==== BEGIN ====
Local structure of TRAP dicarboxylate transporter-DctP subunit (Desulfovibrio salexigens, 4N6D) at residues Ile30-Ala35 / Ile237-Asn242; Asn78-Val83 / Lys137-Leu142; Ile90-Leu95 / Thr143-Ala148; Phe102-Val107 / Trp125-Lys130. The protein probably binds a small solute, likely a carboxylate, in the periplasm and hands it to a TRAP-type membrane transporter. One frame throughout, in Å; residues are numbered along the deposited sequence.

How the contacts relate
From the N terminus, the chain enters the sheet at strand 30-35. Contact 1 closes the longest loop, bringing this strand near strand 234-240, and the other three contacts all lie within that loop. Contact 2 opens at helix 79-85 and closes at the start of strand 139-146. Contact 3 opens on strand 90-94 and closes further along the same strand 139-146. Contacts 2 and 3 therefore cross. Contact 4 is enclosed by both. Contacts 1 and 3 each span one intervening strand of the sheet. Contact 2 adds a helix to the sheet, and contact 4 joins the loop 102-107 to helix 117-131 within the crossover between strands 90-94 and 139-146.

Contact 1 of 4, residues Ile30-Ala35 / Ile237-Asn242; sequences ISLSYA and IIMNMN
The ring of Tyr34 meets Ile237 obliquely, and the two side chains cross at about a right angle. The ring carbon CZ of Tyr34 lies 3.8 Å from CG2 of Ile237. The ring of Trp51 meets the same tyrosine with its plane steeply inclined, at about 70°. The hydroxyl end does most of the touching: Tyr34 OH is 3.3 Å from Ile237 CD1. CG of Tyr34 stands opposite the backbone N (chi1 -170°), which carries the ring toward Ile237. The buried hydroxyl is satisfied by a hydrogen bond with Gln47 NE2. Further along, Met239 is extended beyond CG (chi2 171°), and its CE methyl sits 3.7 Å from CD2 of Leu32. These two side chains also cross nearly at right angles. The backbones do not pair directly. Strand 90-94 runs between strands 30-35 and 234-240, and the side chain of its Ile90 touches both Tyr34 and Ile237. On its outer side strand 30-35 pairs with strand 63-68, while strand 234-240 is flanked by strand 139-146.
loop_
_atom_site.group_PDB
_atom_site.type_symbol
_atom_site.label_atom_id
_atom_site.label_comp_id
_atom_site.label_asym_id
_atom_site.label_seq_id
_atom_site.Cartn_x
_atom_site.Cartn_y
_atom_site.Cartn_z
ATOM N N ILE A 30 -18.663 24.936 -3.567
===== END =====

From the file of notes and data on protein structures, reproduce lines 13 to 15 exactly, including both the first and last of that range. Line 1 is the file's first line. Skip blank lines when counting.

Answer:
_atom_site.Cartn_x
_atom_site.Cartn_y
_atom_site.Cartn_z